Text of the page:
Letters – 19 November

One law for the Big Five … It would appear that Mr Nigel Eastaway seems to think there should be a different ruling or type of action for the major firms of accountants compared to the smaller firm or sole practitioner (‘Criminal Liability Tangles Tax Advice’, 5 November). ‘If someone has been stepping out of line they should be brought to book within the firm’ – Mr Eastaway says, referring to the major firms.

He then goes on to state that, if a partner in a smaller firm is thought to have overstepped the mark, the Revenue should raise the complaint with the professional body such as the CIoT or the English ICA to consider disciplinary action.

Why should the action be any different? We all came out of the same exam room; we are all chartered accountants. Why should the individual in the major firm not be reported to the disciplinary body? Why a bias in favour of the large firm, as there always appears to be anyway?

I think you have slipped up in your article, Mr Eastaway, and displayed your innermost thoughts that the treatment should be different for one of the large, favoured firms, so they can, if they so wish, deal with it internally and, if necessary, whitewash the situation. Whereas the small practitioner and the smaller firm have to be exposed to public disciplinary action.

I cannot follow your reasoning, and could be forgiven for saying that it is biased. I think your subconscious leaked through, perhaps not intending to cause offence, but I think you may find it has. I hasten to add that I am not offended by it: I have been insulted by experts.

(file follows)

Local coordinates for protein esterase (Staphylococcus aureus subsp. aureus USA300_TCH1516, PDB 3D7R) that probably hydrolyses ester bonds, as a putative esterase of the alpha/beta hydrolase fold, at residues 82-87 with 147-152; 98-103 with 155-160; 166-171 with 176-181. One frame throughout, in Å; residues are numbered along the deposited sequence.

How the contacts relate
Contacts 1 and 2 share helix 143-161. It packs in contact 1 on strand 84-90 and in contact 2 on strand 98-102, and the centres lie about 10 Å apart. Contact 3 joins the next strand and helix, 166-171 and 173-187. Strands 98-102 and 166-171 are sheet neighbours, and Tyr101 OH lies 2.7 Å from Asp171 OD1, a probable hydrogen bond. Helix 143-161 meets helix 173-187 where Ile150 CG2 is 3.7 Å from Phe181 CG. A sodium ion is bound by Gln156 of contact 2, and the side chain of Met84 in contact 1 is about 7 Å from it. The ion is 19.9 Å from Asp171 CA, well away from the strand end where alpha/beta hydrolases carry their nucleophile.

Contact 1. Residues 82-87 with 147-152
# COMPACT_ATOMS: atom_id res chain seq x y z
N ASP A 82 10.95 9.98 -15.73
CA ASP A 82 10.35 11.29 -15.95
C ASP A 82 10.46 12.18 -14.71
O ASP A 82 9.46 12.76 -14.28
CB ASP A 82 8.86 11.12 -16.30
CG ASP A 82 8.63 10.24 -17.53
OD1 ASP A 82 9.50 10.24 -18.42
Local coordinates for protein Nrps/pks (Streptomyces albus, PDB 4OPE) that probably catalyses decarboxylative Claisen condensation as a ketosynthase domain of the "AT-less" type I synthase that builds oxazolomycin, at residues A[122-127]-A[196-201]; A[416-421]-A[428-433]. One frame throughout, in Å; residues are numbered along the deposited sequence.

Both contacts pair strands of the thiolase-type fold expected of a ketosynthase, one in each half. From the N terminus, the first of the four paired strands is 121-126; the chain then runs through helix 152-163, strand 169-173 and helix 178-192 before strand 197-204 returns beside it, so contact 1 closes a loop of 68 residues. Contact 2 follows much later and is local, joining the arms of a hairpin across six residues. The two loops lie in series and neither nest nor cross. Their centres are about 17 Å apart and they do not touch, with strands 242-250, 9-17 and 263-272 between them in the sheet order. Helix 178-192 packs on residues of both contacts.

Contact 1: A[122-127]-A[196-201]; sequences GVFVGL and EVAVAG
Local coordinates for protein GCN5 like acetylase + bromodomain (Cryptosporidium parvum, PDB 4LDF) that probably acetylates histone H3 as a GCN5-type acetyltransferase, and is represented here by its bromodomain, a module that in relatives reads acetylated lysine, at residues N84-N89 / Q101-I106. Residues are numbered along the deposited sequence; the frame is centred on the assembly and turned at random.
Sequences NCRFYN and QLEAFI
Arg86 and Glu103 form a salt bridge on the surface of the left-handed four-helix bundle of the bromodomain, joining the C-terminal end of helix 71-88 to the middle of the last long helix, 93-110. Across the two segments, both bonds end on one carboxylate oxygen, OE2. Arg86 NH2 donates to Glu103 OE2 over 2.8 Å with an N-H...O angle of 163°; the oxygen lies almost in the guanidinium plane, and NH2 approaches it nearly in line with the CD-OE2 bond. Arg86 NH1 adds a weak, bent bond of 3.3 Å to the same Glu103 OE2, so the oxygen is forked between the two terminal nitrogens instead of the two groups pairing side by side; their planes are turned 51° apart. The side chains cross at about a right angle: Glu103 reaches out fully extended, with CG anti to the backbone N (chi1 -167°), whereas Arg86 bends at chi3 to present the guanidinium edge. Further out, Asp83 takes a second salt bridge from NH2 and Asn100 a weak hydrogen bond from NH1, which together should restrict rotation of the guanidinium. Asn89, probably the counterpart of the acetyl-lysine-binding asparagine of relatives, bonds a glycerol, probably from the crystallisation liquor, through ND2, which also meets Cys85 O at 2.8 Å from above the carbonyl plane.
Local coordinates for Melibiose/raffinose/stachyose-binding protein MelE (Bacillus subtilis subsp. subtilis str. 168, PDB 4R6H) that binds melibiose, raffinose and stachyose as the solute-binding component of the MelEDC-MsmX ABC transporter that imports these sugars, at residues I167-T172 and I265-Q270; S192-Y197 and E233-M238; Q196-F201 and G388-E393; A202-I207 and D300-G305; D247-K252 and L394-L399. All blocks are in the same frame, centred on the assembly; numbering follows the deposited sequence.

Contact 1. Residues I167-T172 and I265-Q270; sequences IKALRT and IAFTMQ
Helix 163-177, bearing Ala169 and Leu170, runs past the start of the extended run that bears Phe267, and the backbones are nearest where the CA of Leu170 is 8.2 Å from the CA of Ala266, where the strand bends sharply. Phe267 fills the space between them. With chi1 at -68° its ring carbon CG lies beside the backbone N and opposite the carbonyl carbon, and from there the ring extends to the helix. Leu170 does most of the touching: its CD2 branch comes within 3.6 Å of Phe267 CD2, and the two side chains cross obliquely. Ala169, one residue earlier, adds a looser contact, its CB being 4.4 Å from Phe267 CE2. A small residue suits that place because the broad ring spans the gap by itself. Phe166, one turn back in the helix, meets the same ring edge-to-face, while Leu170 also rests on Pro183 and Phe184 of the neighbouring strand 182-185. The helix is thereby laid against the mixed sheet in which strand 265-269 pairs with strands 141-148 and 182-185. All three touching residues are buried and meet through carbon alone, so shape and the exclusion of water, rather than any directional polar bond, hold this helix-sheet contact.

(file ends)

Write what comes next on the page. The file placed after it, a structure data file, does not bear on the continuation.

Gordon Wood FCA, ATII, Bristol

Winter of discontent

So, despite the outcry, the English ICA is continuing to publish the unloved and unwanted Winning Business Strategies (5 November).

You report that Kate Winter of the English ICA has said that ‘it would not be sent to anyone who does not want it’. What is not reported is that it will still be sent to all firms unless the English ICA is told not to send it.

This seems to me to be ‘junk mail’ mentality and I would urge all firms which do not want to receive this publication to telephone Kate Winter at the English ICA to tell her what to do with this magazine.

Lawrence Hurst FCA, Pinner, Middlesex

ICA criminal justice at work

Is it me? Has anyone else noticed the supreme irony of the English ICA’s disciplinary committee’s latest report in Accountancy?

The first offender listed had committed the ultimate sin of being disqualified from holding office as a company director. The punishment for such a serious crime can only be one thing – immediate exclusion from the institute.

The second offender had committed the, by comparison, trivial offence of conspiring to murder a federal official in the US. Of course, such a minor offence merits no more than a reprimand. Presumably, she responded quickly to the committee’s requests for information and avoided the possibility of being fined a couple of hundred pounds.

No wonder accountants get a bad press.

Stephen Flowitt-Hill, Angus, Dundee

It wasn’t like that in my day

I shall be 90 on 12 December, and my son-in-law and grandson are both chartered accountants.

In the mid-1930s, I attended a packed meeting of CAs in a Park Lane Hotel.

The only item on the agenda was ‘Should the minimum salary for chartered accountants be fixed at #5 a week?’

It was thrown out … because the feeling was it might become the maximum!

Alfred Holt, FCA, Eastbourne

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